For lots of us, Christmas means indulgence.
We’ll pile up the pigs in blankets, polish off a box of Celebrations, stock our plates with heaps of roast potatoes, and still have room for a mince pie or too.
Then there’s the booze. Sure, we’ll start the day with a Buck’s Fizz. Then how about some mulled wine? More wine with our festive feast, then Baileys for pudding, then let’s go ahead and add some alcohol to our evening hot cocoa, too.
If you’re not drinking, – whether as a temporary break from alcohol, for the sake of your wellbeing, as a personal choice, or you’re in recovery from alcoholism – resisting all the temptation over the festive period is tough.
We spoke to Rachel Britton, the director of pharmacy, and Gerry Flanagan, recovery worker, both from Addaction, for their tips on how to get through the day.
People can be a bit flippant when it comes to someone choosing not to drink.
Refusing a tipple is all too often met with an ‘oh, go on’, a cup of punch thrust into your hand, or accusations of being ‘boring’ and spoiling the fun.
It’s worth honestly explaining to your loved ones why you’re not drinking, and being clear that you need them to not push drinks your way or cry ‘it’s Christmas!’ when you turn down a round.
Once people understand your reasons for not drinking and the journey you’ve been on, they will often be far more accepting and respectful of your decision.
We’d recommend having this chat at the start of the day, before people are tipsy, and explaining that while you’re not drinking, you’re not sitting there judging your friends and family for their festive cocktails.
Ride out the cravings
Rachel and Gerry say that a strong alcohol craving – that intense ‘I really need a drink’ feeling – ‘tends to only last for 10-15 minutes’.
Yes, those 10-15 minutes will be tough. Be prepared for them to hit and have a plan of action.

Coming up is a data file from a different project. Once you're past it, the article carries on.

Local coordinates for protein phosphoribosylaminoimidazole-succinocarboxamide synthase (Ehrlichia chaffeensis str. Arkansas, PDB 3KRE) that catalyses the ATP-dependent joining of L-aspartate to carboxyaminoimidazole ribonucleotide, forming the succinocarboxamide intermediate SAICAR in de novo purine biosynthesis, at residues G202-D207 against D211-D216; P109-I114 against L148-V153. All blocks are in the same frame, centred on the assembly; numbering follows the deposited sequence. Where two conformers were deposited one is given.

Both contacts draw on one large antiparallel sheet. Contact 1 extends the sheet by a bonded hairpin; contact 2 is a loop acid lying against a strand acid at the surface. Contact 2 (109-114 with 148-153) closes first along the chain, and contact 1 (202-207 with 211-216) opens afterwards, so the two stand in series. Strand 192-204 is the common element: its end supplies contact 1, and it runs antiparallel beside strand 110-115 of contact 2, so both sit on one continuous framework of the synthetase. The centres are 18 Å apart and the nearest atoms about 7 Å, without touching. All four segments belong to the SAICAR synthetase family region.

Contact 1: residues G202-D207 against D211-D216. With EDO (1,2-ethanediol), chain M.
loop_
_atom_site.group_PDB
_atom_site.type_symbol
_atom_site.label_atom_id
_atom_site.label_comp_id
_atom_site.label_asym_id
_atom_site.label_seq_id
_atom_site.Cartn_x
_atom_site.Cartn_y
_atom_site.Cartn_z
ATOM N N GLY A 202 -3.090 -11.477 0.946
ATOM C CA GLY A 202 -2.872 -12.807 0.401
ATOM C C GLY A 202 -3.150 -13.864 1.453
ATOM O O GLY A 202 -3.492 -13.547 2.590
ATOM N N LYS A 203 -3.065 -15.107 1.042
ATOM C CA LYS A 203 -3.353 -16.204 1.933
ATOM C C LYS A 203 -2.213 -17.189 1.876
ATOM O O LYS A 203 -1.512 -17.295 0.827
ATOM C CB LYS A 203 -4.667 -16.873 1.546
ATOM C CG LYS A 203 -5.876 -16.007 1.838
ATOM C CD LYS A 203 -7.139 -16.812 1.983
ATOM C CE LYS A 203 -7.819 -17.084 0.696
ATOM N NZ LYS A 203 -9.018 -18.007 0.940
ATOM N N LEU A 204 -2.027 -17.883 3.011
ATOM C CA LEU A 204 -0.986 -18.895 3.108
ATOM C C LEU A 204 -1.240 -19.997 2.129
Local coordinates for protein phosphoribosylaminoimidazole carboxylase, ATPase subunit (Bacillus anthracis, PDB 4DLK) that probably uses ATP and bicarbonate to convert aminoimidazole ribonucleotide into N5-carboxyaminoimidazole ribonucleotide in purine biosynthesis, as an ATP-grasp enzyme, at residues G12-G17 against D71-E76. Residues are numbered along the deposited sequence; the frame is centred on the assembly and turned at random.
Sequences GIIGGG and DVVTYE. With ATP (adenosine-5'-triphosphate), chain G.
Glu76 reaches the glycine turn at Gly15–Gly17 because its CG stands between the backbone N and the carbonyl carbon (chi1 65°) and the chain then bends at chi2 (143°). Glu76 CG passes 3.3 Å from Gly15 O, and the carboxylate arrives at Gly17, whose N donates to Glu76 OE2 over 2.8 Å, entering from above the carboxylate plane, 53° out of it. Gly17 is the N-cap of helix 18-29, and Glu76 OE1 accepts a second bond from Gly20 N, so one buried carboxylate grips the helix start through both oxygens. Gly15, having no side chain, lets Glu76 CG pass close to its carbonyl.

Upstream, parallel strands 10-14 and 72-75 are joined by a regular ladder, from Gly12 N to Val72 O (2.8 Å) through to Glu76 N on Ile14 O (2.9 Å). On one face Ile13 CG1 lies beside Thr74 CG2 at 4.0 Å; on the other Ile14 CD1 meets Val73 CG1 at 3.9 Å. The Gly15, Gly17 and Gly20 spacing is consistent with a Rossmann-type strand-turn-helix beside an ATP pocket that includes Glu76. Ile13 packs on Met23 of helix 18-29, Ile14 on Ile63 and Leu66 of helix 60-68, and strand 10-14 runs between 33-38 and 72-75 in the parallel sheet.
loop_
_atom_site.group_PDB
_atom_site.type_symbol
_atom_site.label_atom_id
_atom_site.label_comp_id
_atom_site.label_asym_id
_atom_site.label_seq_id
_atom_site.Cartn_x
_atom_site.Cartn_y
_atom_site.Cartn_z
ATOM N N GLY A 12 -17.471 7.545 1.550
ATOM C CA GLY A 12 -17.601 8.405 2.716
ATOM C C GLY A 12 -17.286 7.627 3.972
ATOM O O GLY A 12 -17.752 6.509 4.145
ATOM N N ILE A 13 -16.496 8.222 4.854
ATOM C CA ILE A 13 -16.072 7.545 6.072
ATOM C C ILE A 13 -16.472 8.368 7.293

Distraction can work wonders – crack out a board game or suggest it’s time for the crackers. It can help to have a sobriety buddy who’s ready to help you through those cravings when they hit, whether that’s being there for a chat or having a delicious soft drink handy.
Have an exit plan
Christmas Day can be stressful for everyone, let alone when you’re also dealing with recovery.
You’re stuck in a small space with relatives and friends who are likely to be boozed up and stressed out from constantly checking the turkey is sufficiently moist. Arguments are likely, as is simmering tension and a general feeling of overwhelm.
It’s okay to retreat for a bit.
Just let the host of festivities know that you might need to nip out for a bit and that you don’t mean any offence. It can help to have a secret signal with a friend to let them know you need some space.
Have a plan ready for if it all gets a bit much. That might mean taking a walk outside, reading a book in the garden, or being able to shut yourself in a room to go through a mindfulness exercise.
Rachel and Gerry recommend timing your socialising with non-drinking hours.
They say: ‘If you are meeting up with family who enjoy a tipple, arrange to go for breakfast rather than doing something in the evening. That way you can keep temptation to a minimum.’
Options are everything
Whether you’re hosting or a guest, ensuring there are tasty booze-free options is a must. Nothing sends cravings flaring like only having tap water while everyone else is enjoying sparkling cocktails.
Try booze-free cocktails, those fancy Schloer options, a nice cordial, or a mulled cranberry juice.
‘But be careful about pushing alcohol-free beer or wine, especially to people in the early days of recovery,’ say Addaction. ‘The familiar taste can have a psychological impact, and may make them crave an alcoholic drink.
‘Also, remember that alcohol isn’t the only way to have fun. Throwing a dry party can be a great way of letting someone in recovery know you care and respect their choice.’
Go easy on yourself
Recovery is tough, especially at Christmas.
If you do drink or find your mental wellbeing taking a nosedive, don’t panic. Treat yourself with understanding, recognising that Christmas can be difficult to get through unscathed.
‘Remember that recovery is never a straight line, there will always be blips along the way,’ say Rachel and Gerry.
‘Liken it to being on a diet, if you’ve had one bad day where you’ve gorged on crisps or cake, that doesn’t discount the months or years of amazing work you’ve put in beforehand.
‘It’s easier to recover from short blips if you’re honest about what happened. Keeping a drink diary and documenting what you’ve consumed helps keep things in perspective.
‘It may be you had two glasses of wine when in the past you would have drank three bottles.
‘Shame is a big factor in problematic drinking, so understanding how far you’ve come and not blaming yourself can prevent a blip from becoming something bigger.’
Remember you’re not alone
If you feel yourself struggling, talking to someone can make all the difference. Reach out to a loved one who knows your situation, your GP, or, if you’re still in treatment, contact your key worker.
Addaction also runs an online webchat service where you can talk anonymously to a trained advisor.
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